Pope created her Travel Agency installation within the old, largely disused, Bata factory in East Tilbury. She recreated a strange world that was reminiscent of a 1950s technicolor film set. East Tilbury residents were encouraged to visit the agency during November and December 2003 and to contribute to the installation with their own Bata materials. They could also watch Bata-related films, and, most importantly, fill in an application form to take part in the next part of the project the coach trip to Zlín, the original Bata town.
The application asked for details about why the applicant wanted to come on the coach trip, what links they had to Bata and what they might contribute to the journey. The trip was oversubscribed and the final coach party was selected as ex-Bata staff and residents of Maryport and East Tilbury, and a small number of interested others.
Fundraising and management
Throughout stage one of the project, Commissions East along with Pope and Guthrie, were trying to secure additional funds in order to realise the coach trip and documentary film. This put additional pressure on the artists and commissioning agents, however, successful funding was secured from Arts Council England, the Heritage Lottery Fund, the European Cultural Foundation and Thurrock Council, with an in-kind contribution from the Czech Centre.
The coach trip would require a large amount of organisation as it not only had to be planned, and take place, but also had to be filmed for stage three the production and showing of a film about the project. Pope and Guthrie found the support from Commissions East invaluable: we had a fundraiser/budget manager, administrative support and lots more from their staff team. We then brought in our freelance project manager (who was employed through Commissions East) as an additional hands-on manager for the last stage. Although Thurrock Council put a small amount of funding in to this second stage, they remained pretty involved and interested in the project.
A co-production agreement was drawn up between Somewhere, Commissions East and Illumina Digital, who are the media production company commissioned by Pope and Guthrie to be involved in the filming of the coach trip to Zlín and the production of the Bata-ville film. Pope and Guthrie stress the importance of this type of contractual arrangement as it means that the artists and their organisational collaborators roles and responsibilities are clearly defined. In Bata-ville, this was important for the more complicated stages that were to follow.
Stage 2: Coach Trip
Popes principle role as artist in the Travel Agency had been as installation instigator and performer. The Travel Agency event had been orchestrated at set times and set days. On the coach trip, Pope and Guthrie were performing for ten whole days, with no break from their audience/collaborators. They were dressed in costumes and so were effectively in role all the time. As Pope remarked, the costumes helped us to inhabit a different space. We were like mirror images of each other and we mirrored each others movements. It was a bit like having a type of armour. However, in addition to the art performathon that they undertook, they also maintained their organisational roles, not only for the forty-five people, plus crew project manager, cameraman, sound man, crew assistant and Czech fixer that were on the coach, but also conducted an overall directorial approach to the filming which was crucial for the next stage of the project.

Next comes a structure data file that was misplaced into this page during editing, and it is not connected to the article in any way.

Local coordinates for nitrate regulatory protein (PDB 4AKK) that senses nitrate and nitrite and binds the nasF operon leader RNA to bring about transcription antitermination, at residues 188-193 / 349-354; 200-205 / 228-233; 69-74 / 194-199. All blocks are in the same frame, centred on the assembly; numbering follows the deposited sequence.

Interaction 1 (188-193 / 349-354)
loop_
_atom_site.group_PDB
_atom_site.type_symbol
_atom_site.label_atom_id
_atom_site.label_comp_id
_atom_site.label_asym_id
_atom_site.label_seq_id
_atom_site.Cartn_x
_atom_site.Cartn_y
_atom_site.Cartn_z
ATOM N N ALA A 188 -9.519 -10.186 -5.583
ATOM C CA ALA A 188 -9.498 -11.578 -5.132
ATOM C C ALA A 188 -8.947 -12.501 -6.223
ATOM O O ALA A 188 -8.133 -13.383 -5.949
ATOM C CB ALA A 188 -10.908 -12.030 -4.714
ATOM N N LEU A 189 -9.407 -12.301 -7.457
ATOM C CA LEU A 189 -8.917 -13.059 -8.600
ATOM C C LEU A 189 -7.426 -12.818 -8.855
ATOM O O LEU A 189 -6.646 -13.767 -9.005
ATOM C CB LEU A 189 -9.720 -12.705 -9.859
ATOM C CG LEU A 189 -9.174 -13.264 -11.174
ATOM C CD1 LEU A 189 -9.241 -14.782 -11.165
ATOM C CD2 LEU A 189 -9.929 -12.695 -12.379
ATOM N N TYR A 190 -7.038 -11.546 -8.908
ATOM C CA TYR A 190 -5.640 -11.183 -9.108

In retrospect, both Pope and Guthrie feel that had budget been no object, a slightly larger production team for the practical realisation of this part of the project would have been helpful. However, their clear understanding of each others working practices and complementary ideas and skills, together with knowledge of how group projects can work, meant that the trip was extremely successful in terms of engagement and artistic outcomes.
Guthrie explained that we envisaged the journey as a space to think about a shared past and future. We chose, somewhat instinctively, a phrase from one of Tomas Batas speeches for the side of the bus which read we are not afraid of the future in English on one side and Czech on the other.
Both Pope and Guthrie were overwhelmed by the generosity, commitment and enthusiasm of the people on the bus, as well as in the town of Zlín, and an impromptu stop in a working Bata factory in the Netherlands. This truly participatory work meant that the performance element of the trip did not have a live audience as such, but more of a live event in which everyone had a role to play.
Stage 3: Bata-ville film
The final stage of the project is the editing, production and screening of a film that documents the trip from East Tilbury and Maryport to Zlín. This way of working is new for both Pope and Guthrie. However, the shift, from a collaborative team of two, to co-producers of a much larger and more complicated process, seems to have taken place fairly naturally. They are, however, finding challenges in their perceived role as artists who are making a film. They wish to distribute the final film to local public screening venues in East Tilbury and Maryport, as well as at film festivals, arts cinemas, and possibly via a television broadcast. In positioning themselves as artists, they have found it difficult to tap into the support network that exists for filmmakers in the south east region. Undaunted by this, they are working with their executive producer and Commissions East to help with distribution and promotion of the film. At the time of writing, Pope and Guthrie were in the middle of editing the film. They hope to launch it in spring 2005.